Along with smuggling issues, the random inspection policy has caused some uproar. And as a result, the Customs Modernization and Tariff Act (CMTA), which was pending for almost seven years, has been revived.
The act will introduce reforms to the BOC, including raising the tax exemption for tax and duty-free items and goods sent home by OFWs to their loved ones from overseas Filipino workers (OFWs) from the present P10,000 to P150,000. The term ‘balikbayan box’ has also been redefined to its original concept as a package brought to the country by Filipinos who are returning home.
A real patriot
Dura lex, sed lex— the law is harsh, but it is the law. It shouldn’t be difficult to follow if one is not violating any law. In a statement issued by the Malacañang at the height of the balikbayan box issue, “There will be no random or arbitrary physical inspection of balikbayan boxes. Moving forward, all containers of balikbayan boxes should undergo mandatory X-ray and K-9 examination – at no cost to the sender or the OFW.”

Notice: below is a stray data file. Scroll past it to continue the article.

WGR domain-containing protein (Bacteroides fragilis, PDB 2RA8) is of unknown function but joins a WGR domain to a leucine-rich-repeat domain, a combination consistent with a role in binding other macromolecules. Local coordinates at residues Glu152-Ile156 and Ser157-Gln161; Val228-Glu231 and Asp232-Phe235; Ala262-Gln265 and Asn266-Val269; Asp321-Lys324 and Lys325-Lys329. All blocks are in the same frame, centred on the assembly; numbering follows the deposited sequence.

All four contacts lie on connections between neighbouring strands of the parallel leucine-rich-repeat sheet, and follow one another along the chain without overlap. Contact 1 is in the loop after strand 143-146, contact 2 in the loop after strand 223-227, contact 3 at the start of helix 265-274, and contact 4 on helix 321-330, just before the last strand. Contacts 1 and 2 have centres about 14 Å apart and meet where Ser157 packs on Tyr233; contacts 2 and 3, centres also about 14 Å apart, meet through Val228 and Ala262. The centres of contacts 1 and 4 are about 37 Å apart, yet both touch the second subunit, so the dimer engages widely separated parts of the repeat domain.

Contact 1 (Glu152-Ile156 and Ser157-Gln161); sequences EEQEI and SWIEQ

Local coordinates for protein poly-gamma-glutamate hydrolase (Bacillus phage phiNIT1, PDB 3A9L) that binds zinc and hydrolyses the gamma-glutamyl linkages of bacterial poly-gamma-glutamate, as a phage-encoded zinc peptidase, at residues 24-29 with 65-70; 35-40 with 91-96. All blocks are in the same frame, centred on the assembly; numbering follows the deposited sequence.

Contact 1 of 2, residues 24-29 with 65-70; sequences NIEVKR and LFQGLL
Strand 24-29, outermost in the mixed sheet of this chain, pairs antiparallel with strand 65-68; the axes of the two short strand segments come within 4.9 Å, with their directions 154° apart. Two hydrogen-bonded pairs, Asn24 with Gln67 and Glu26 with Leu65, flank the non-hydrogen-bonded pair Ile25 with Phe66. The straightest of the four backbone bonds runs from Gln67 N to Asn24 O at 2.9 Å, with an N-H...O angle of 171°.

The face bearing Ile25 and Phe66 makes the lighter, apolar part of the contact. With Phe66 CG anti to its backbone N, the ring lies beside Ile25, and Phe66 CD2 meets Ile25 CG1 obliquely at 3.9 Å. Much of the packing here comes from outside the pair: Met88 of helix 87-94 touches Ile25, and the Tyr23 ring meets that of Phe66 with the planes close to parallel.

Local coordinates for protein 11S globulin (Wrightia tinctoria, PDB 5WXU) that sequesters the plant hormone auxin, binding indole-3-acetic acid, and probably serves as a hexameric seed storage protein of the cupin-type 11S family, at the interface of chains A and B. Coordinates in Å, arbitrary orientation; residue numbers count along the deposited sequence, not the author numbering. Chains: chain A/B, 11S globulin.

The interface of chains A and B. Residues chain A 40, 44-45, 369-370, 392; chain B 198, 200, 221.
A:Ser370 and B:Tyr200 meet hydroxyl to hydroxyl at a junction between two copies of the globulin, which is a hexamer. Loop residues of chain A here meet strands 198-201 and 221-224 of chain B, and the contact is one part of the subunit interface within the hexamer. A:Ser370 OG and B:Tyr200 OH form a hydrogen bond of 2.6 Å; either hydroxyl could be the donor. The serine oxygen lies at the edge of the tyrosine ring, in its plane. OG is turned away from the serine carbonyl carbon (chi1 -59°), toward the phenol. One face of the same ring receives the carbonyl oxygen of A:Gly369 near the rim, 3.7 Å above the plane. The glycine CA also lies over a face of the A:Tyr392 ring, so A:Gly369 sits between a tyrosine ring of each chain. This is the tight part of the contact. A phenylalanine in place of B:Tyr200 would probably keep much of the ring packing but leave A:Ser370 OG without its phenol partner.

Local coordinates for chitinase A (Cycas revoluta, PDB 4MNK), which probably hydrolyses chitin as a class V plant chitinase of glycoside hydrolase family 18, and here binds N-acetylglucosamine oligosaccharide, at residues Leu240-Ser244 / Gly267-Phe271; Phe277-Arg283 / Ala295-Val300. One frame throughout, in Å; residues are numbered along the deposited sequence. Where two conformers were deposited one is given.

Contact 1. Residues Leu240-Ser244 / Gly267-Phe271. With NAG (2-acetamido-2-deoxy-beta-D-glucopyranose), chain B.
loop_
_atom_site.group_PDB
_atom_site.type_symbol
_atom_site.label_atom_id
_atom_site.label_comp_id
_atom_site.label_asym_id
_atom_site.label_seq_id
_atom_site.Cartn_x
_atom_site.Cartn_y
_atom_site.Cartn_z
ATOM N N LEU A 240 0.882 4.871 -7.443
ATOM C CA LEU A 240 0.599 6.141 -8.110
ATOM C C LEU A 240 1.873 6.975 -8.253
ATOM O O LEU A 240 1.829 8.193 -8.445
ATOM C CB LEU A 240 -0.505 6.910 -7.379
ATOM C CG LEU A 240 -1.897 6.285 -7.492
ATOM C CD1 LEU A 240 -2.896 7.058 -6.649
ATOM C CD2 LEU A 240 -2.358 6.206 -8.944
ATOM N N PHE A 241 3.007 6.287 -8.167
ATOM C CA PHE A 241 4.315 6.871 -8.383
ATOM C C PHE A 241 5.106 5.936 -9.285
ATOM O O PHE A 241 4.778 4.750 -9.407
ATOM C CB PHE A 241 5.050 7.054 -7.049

Before Lina leaves his post, he has a gift for Filipinos, especially balikbayans. Along with the enactment of the CMTA, the BOC will launch a mobile application called Electronic 2 Mobile Customs. Aside from a comprehensive FAQ sheet, the BOC’s m-commerce set-up promises appropriate service-products attainable using a full end-to-end clearance process that includes (a) text broadcast, wherein BOC sends e-mail message to the brokers, importers of the arrival of their shipments, potential problem and requirements; (b) online payment through M-Payment; (c) E-Lodgment/E-Payment/E-OLRS, a web-enabled clearance process for the Air Express Cargo clients; (d) mobile-release instruction for importers and brokers; and (e) e2m CUSTOMS SYSTEM.
Through Internet-based and wireless technologies, the application will streamline imports and exports processing and improve trade facilitation among the BOC, other government agencies and its stakeholders anywhere, anytime—all toward the realization of the National and ASEAN Single Windows
Lina has eight months remaining at the BOC, and his mission continues to stand: guard the country while providing the paramount services for the welfare of the Filipinos.
“Ginagawa ko ang trabaho ko kesa I’ll be sorry for the rest of my life na hindi ko ginawa yung trabaho ko (I’m doing my job rather than I’ll be sorry for the rest of my life that I didn’t do my job),” he said.